Priti Patel faces court as asylum seekers remained in barracks in Covid hell

Home Secretary Priti Patel is on trial over plans to keep asylum seekers in grim barracks for another four years.

Some 285 migrants sleep 14 in a dormitory at Napier Barracks in Folkestone, Kent, where Covid outbreaks are rife.

The High Court ruled in June that the Home Office acted illegally in placing refugees at the barbed-wire facility – where fires broke out amid unrest in January.

Ms Patel had used contingency planning laws to take over the Defense Ministry base for 12 months.

A full building permit was required to continue using it beyond September 21. But it got it for four more years with a special development order, thus avoiding the scrutiny of local authorities and public consultation.

A damning report declared the Victorian building unfit for habitation



Now, a volunteer who supports residents is challenging the High Court ruling as a violation of planning oversight – and has funded £ 35,000 to fight the case.

If she wins, the Home Office could be forced to shut down Napier.

The woman, who has not been named due to tensions around the case, said: “Housing asylum seekers in this way has been extremely damaging. A full planning application would have given voice to the local population and would have known the full story of the terrible conditions. Instead, the Home Office avoided this process.

“They are still in dormitories that can accommodate up to 14 people. It is very difficult to sleep at night, which can have an impact on mental health.

“Covid is a persistent threat – there are currently positive cases. “

Do you think the Home Office should be allowed to continue using the site? Let us know in the comments

Priti Patel used contingency planning laws to take over Defense Ministry base


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The government has borrowed Napier and a second site, Penally, in Pembrokeshire, to deal with a migrant traffic jam.

Public Health England has advised against placing men in multi-occupancy buildings due to the risks of Covid – but the Home Office opened up the site before recommendations were implemented.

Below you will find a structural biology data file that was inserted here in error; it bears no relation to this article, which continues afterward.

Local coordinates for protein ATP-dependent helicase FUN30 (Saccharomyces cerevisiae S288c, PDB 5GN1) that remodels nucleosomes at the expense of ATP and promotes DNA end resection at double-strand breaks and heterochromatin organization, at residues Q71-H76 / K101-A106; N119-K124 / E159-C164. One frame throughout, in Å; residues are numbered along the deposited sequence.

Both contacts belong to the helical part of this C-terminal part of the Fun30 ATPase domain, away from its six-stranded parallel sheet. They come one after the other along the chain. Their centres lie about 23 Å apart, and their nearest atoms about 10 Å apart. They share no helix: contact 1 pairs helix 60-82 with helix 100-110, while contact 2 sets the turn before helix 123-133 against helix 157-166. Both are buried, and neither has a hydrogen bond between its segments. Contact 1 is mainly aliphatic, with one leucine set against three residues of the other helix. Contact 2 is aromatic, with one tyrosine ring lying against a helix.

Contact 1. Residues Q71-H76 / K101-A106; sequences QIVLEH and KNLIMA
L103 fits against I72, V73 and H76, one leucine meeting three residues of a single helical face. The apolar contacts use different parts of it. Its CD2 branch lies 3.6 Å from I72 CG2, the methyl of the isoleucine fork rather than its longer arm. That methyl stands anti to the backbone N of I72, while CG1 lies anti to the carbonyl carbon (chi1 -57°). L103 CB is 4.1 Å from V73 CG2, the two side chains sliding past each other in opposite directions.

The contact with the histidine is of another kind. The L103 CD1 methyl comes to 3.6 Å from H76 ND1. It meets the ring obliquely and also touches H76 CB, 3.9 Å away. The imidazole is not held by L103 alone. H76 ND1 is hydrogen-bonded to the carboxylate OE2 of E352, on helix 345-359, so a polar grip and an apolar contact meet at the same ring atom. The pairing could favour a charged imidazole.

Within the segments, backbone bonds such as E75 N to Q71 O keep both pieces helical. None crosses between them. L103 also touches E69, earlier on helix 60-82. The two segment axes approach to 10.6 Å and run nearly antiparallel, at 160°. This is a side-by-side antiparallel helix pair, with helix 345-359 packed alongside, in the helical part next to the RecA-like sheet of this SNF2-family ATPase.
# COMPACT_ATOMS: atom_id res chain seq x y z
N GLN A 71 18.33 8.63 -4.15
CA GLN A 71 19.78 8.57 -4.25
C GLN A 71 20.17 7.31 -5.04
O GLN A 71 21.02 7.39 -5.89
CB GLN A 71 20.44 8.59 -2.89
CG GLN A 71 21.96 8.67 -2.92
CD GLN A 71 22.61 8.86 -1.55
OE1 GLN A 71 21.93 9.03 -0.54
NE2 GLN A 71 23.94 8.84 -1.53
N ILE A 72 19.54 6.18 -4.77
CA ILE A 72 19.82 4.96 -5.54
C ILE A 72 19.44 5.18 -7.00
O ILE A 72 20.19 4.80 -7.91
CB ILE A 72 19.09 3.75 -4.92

About 200 of the 380 men who lived there in January 2021 contracted the virus – contributing to the unrest.

A damning report from a joint immigration and prison inspectorate team declared the Victorian building ‘unfit for habitation’, with bathrooms shared by 28 people.

A judicial review in June said “substantial improvements” were needed.

While the barbed wire has been removed, the men still sleep in large dormitories with just plywood and curtains to provide privacy.

Jun Pang, of the human rights organization Liberty, said: “We should all have a safe place to take shelter, where our dignity is respected and our needs are met. Napier is far from that.

An interim report from the All-Party Parliamentary Group on Immigration Detention said the use of the barracks was inappropriate.

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Use of Penally, the other site, was discontinued over the summer.

The Home Office said: “The unprecedented and unacceptable increase in dangerous and illegal small boat crossings and the pandemic continue to put pressure on our asylum system.

“We must have sufficient capacity to fulfill our legal obligation to support genuine and destitute asylum seekers.

“Our new immigration plan will fix the failing asylum system; allowing us to welcome people through safe and legal channels, while preventing abuse of the system and associated crime.

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